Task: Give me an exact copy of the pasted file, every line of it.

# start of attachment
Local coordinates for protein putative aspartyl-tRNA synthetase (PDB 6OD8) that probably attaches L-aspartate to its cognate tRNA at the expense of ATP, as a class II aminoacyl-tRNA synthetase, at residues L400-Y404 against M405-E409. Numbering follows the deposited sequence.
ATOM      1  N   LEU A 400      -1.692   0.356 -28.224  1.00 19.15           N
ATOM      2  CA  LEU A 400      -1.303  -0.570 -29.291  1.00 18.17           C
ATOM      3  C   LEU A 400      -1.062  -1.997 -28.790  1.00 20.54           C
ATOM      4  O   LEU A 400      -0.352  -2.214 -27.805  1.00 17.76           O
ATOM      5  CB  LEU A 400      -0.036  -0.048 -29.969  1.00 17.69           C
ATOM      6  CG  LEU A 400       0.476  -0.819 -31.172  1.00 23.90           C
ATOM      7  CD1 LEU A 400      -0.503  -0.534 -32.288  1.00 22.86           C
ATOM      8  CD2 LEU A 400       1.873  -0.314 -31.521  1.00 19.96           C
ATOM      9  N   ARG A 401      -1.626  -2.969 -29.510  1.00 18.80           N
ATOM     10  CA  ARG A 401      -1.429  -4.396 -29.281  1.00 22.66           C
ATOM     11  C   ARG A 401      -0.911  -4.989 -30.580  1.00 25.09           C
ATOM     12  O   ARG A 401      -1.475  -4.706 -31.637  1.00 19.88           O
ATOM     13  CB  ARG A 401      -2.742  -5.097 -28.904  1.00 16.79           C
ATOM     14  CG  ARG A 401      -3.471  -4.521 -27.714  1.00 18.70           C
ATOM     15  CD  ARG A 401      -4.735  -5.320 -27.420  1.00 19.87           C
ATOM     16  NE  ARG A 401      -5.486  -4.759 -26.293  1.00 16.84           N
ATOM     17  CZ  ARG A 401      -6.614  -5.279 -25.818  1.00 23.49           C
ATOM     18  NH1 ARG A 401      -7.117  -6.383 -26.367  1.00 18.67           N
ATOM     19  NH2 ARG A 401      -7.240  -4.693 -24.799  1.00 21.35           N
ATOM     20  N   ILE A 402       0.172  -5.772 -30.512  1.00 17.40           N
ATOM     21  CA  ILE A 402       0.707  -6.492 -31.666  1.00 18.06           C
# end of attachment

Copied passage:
Local coordinates for protein putative aspartyl-tRNA synthetase (PDB 6OD8) that probably attaches L-aspartate to its cognate tRNA at the expense of ATP, as a class II aminoacyl-tRNA synthetase, at residues L400-Y404 against M405-E409. Numbering follows the deposited sequence.
ATOM      1  N   LEU A 400      -1.692   0.356 -28.224  1.00 19.15           N
ATOM      2  CA  LEU A 400      -1.303  -0.570 -29.291  1.00 18.17           C
ATOM      3  C   LEU A 400      -1.062  -1.997 -28.790  1.00 20.54           C
ATOM      4  O   LEU A 400      -0.352  -2.214 -27.805  1.00 17.76           O
ATOM      5  CB  LEU A 400      -0.036  -0.048 -29.969  1.00 17.69           C
ATOM      6  CG  LEU A 400       0.476  -0.819 -31.172  1.00 23.90           C
ATOM      7  CD1 LEU A 400      -0.503  -0.534 -32.288  1.00 22.86           C
ATOM      8  CD2 LEU A 400       1.873  -0.314 -31.521  1.00 19.96           C
ATOM      9  N   ARG A 401      -1.626  -2.969 -29.510  1.00 18.80           N
ATOM     10  CA  ARG A 401      -1.429  -4.396 -29.281  1.00 22.66           C
ATOM     11  C   ARG A 401      -0.911  -4.989 -30.580  1.00 25.09           C
ATOM     12  O   ARG A 401      -1.475  -4.706 -31.637  1.00 19.88           O
ATOM     13  CB  ARG A 401      -2.742  -5.097 -28.904  1.00 16.79           C
ATOM     14  CG  ARG A 401      -3.471  -4.521 -27.714  1.00 18.70           C
ATOM     15  CD  ARG A 401      -4.735  -5.320 -27.420  1.00 19.87           C
ATOM     16  NE  ARG A 401      -5.486  -4.759 -26.293  1.00 16.84           N
ATOM     17  CZ  ARG A 401      -6.614  -5.279 -25.818  1.00 23.49           C
ATOM     18  NH1 ARG A 401      -7.117  -6.383 -26.367  1.00 18.67           N
ATOM     19  NH2 ARG A 401      -7.240  -4.693 -24.799  1.00 21.35           N
ATOM     20  N   ILE A 402       0.172  -5.772 -30.512  1.00 17.40           N
ATOM     21  CA  ILE A 402       0.707  -6.492 -31.666  1.00 18.06           C